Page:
Cambodia is home to the Tonle Sap, which is a large freshwater lake in the middle of the country. The Tonle Sap is really neat because it actually flows both ways, depending on the time of year. During the wet season, rainfall into the Mekong River increases to the point where the actually lake fills up. It increases in size from 2,500 to 13,000 square kilometers (at least I think, that is what I wrote on my final at least)! The Tonle Sap is also one of the world’s largest source of freshwater fish, and it provides 70-80% of Cambodia’s protein.
I know I might be boring some of the non-sciency folk, so I won’t stay on the topic for too long, but you should know this lake is no joke. In addition to providing habitat for millions of fish, the lake also provides homes for nearly 1/4 Cambodians. Many live on the floodplains near the lake and grow rice during the part of the year in which it is flooded, but some live actually on the waters of the lake in these crazy floating villages.
I had the amazing privilege of seeing one of these floating villages, commonly called Prek Toal. Prek Toal is on the northwestern tip of the lake. During the wet season, the “streets” are very wide and the town is more spread out, but during the dry season, the city is much more tightly packed. This is because there is less water which brings the homes closer to one another. The lake is covered in an invasive plant known as water hyacinth, and the stuff gets stuck in boat motors and crowds out native plants. We made a pit stop at a community-based basket weaving project that turns the invasive plant into cool baskets, purses, and cups. After being briefly shown how the weaving works, I tried my hands at the sport. Turns out it is not my calling– the woman weaving immediately removed the pieces I weaved and redid them haha.
During our time at the lake, I also had the privilege of spending the night in a homestay with an incredibly generous and kind Chinese-Khmer family. Two things about the homestay that I will never forget are the boats and the crocodiles. Raising crocodiles is a newfound livelihood on the lake. Many families (almost every family actually) has begun to raise and rear crocodiles for crocodile leather. The funny thing about crocodile rearing on the lake is that most families simply keep the crocodiles in small wooden boxes attached to their houses. Quite literally, there was only two walls of separation from me and the crocodiles when we were sleeping, which made falling asleep a little less inviting. Additionally, the boats that roam the lake lack mufflers. Our professors told us that they are four times louder than the legal limit, and after trying to sleep with them buzzing all night I would have to agree. Oh well, all in the name of adventure am I right?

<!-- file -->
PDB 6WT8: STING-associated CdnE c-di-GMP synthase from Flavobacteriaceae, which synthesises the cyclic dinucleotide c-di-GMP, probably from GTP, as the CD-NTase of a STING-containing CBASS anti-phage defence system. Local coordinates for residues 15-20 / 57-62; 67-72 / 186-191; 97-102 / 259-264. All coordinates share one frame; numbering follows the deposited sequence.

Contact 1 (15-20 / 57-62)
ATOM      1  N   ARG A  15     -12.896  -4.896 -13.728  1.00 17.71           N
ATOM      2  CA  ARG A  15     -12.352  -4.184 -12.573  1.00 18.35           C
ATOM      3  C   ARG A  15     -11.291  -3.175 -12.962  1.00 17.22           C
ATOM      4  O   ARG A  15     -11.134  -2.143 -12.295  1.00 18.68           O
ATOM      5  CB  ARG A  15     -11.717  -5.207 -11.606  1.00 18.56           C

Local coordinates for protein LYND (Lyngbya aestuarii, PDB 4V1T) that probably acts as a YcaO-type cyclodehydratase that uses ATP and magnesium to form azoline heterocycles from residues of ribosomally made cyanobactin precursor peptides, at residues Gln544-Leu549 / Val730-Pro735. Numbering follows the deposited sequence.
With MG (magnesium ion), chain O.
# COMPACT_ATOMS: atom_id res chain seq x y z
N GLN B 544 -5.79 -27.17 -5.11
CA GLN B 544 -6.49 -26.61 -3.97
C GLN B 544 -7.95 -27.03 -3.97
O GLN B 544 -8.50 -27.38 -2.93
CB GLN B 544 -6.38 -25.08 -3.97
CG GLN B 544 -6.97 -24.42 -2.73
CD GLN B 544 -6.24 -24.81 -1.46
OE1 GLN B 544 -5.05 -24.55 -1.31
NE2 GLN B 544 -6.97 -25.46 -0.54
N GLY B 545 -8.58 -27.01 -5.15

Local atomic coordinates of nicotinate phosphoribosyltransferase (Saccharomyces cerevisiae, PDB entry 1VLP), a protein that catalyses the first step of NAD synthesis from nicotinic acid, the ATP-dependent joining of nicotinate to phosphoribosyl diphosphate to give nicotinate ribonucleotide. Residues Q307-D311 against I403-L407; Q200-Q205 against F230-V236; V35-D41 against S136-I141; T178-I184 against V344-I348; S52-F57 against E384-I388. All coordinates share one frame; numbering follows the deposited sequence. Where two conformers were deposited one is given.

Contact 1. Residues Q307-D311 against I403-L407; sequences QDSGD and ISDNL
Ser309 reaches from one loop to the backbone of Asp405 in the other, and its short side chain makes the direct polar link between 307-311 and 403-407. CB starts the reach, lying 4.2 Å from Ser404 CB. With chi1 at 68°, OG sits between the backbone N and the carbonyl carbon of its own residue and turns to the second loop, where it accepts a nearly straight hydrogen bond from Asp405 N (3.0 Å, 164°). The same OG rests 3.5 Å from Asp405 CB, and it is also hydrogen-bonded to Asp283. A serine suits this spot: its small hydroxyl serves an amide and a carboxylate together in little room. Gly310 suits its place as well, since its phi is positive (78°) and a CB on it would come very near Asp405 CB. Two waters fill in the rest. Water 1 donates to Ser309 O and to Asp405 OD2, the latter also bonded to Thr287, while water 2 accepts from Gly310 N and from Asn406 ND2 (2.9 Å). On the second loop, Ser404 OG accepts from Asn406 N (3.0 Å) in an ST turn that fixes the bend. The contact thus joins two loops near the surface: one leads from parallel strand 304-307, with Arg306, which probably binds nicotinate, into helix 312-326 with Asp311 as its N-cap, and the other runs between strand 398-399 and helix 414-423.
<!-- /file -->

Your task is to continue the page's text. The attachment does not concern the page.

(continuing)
In all honesty, I loved spending the night with local people. We interviewed them for a class assignment and learned a lot about the struggles of local livelihoods on the lake, especially with over-fishing and changes in water regimes from climate change. I’ll cut myself off again because I am sure I’m boring you all.
In funnier news, the next day as we were leaving, we quite literally got stuck in the mud. The water level had dropped so much in the one night that we stayed at the lake that our boat got stuck in the banks on the way out. Seeing this as an opportunity to help (and cool off a little), we all hopped into the mud (waist deep) and pushed our boat into the deeper part of the channel, grinning and laughing even though the situation was actually quite grim.
Moments like that are some of my favorites. When things safely go wrong, opportunities for personal growth and reason for laughter tend to rise. Pushing a giant boat out of the sand is just one of many experiences this semester that have arisen from unintended circumstances, and I look forward to the next one.